YMMV / Starship Troopers

Works with their own YMMV pages:

The Novel:

  • Ambiguous Situation: Due to the media being State-run, the same situation as in the film presents itself in the book - was the asteroid that hit the Earth actually sent by the aliens, or was it just a convenient Pretext for War?
  • Crosses the Line Twice: The time bomb that announces it's a time bomb and reads off its own countdown is hilarious. Even Rico winces over it, as he's dropping it. It is described as a terror weapon. It isn't intended to kill the enemy, its purpose is to scare the shit out of them.
  • Internet Backdraft: Starship Troopers has a reputation for generating lively debate on subjects including:
    • Was Heinlein a fascist?
    • The merits and validity of the Terran Federation's political system.
    • The book versus the movie.
    • Was military service the only way to earn citizenship, or were other forms of service acceptable?
      • This one is actually explicitly stated in the book to be the latter, as Rico's concern was that he'd be assigned to a Greenpeace-like unit that (in his estimation) acted as glorified janitors on Pluto. Word of God (reprinted in Heinlein's Expanded Universe) indicated that any form of public service qualified a person for citizenship, but they didn't get any say in what kind of service it would be.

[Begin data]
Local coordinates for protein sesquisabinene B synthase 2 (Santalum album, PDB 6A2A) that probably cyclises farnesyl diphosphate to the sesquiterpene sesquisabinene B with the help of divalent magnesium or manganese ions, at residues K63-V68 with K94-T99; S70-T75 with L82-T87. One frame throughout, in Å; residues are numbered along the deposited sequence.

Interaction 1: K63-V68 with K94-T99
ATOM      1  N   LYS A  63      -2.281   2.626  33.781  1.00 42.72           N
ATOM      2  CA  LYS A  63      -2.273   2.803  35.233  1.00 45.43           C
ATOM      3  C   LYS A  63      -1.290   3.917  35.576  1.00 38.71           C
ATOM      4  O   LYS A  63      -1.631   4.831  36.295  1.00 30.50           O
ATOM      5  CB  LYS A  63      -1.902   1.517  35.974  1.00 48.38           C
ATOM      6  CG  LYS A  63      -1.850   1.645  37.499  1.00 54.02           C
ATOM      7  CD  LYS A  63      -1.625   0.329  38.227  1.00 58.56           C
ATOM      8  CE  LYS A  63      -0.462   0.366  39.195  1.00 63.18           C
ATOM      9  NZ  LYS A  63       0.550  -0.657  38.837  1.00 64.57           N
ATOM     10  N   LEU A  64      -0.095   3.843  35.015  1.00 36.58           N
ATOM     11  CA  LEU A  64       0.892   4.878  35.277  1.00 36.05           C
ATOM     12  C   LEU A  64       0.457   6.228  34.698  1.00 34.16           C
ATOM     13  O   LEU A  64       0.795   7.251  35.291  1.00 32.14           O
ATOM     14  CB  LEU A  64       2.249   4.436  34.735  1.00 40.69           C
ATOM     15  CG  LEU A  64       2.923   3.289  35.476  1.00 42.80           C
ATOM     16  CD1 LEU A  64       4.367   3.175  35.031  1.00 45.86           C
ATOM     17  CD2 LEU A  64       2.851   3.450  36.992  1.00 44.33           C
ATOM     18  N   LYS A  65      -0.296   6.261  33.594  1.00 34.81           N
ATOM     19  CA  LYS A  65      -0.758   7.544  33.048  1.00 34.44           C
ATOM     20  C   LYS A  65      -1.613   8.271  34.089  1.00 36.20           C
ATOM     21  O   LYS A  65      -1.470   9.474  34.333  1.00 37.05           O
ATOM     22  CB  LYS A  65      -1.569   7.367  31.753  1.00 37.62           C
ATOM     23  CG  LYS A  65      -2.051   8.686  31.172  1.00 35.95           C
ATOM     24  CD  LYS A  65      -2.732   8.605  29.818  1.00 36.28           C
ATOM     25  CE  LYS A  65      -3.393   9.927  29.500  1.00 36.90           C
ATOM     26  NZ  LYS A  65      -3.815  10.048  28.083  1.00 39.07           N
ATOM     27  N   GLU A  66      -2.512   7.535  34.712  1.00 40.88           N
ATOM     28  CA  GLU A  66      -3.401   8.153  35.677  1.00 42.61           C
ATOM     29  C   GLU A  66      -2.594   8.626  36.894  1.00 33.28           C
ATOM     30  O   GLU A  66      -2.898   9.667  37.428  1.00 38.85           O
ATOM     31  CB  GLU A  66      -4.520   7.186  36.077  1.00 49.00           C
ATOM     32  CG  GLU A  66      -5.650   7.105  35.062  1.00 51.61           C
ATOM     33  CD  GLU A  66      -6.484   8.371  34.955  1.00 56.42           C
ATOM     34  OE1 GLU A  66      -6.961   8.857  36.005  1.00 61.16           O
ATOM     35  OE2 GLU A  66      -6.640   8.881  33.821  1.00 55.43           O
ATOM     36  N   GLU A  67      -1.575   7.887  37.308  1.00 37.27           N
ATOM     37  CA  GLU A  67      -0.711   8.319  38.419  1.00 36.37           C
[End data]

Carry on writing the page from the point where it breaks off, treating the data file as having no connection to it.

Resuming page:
• We also know for a fact (stated in the book) that being a Merchant Marine does not qualify as Federal Service. Though the Merchant Marines have been trying to change that for quite some time.
    • What Heinlein said in the book versus what he said about the book.
  • Jerkass Has a Point / Strawman Has a Point: Even readers who disagree with the book's heavy-handed political statements are likely to find the book thought-provoking based on how, exactly, they disagree. This is one reason that the book has out-lived a host of other Bug War / Space Invaders literature of that period: it may not change your opinions but it helps you decide what those opinions are.